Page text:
The NHSA will be responsible for making adjustments to the RDL, which will occur once a year (in principle, China noted). To make adjustments, the NHSA will consider BMI fund income, expenditure, and affordability. Drugs submitted by manufacturers that meet the criteria for inclusion will be included in the following RDL.

The payment measures for RDL-exclusive medicines will be determined through access negotiation and the payment measures for non-exclusive RDL medicines will be determined through either centralized procurement or price competition to be granted access on the RDL.

When reviewing the eligibility for inclusion of a drug on the RDL, expert committees will consider: new products, drugs recommended for transfer onto the list, drugs recommended to be henceforth excluded, and medicines recommended for inclusion based on an adjustment to their scope of payment.

The national BMI agency will handle pharmaco-economics and medical insurance management, among other responsibilities, to tackle negotiations or access bidding for inclusion. Excluded medicines will enter into negotiations while non-exclusive products will be subject to manager access bidding. Products that succeed will be included in the RDL or have their scope of payment limitations adjusted accordingly.

Negotiated drug agreements are valid for 2 years. Upon expiration, if negotiated drugs are still exclusive for a variety of factors, contracts will be renewed via budget impact comparisons and analysis. During negotiations, medical institutions are able to negotiate prices, too. Agreements for all negotiated drugs should be renewed every two years.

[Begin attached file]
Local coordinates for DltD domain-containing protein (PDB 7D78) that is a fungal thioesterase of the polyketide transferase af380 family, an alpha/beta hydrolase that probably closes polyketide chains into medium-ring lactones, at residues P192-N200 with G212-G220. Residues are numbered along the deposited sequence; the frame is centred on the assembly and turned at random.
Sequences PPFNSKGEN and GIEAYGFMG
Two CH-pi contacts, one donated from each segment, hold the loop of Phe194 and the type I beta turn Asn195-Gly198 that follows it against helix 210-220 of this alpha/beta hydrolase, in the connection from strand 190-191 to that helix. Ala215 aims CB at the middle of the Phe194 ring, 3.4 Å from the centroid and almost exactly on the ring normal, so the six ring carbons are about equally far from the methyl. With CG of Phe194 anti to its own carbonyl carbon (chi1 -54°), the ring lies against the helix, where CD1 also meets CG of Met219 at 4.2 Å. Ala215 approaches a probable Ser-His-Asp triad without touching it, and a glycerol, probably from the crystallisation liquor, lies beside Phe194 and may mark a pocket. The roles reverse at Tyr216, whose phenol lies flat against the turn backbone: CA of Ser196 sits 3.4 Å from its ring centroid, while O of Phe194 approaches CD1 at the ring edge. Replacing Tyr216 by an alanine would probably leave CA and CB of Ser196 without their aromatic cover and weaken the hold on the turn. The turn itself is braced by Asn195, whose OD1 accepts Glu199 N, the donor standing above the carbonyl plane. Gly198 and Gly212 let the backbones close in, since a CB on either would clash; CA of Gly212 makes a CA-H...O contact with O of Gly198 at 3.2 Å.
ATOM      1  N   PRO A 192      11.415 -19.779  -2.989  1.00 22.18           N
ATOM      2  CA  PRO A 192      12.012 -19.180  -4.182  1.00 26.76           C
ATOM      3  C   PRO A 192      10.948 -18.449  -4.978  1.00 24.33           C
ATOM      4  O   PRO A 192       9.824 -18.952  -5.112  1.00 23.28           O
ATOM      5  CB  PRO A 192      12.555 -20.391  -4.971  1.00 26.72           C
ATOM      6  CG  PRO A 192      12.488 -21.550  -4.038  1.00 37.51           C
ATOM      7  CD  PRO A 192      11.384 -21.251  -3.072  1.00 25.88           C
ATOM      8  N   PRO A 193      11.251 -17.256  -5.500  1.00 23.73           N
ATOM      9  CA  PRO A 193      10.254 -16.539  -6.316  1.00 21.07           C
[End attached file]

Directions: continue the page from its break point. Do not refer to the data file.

Any expenses for RDL drugs incurred by those insured by the BMI scheme may be reimbursed by the fund, and the level of reimbursement is contingent on the scope of payment limitations or need. Western drugs are categorized by their therapeutic use, which stipulates how these drugs will be paid for. For example, “Category A Drugs” require a certain percentage payment (a co-pay) by the insured whereas “Class B Medicines” are paid for by pools.

In the final section of the proposal, China explains that the regulation of the RDL and its implementation will rely on the use of agreements, constant monitoring of consumption and use by medical institutions, and manufacturer adherence to China’s policy and regulatory measures pertaining to this list.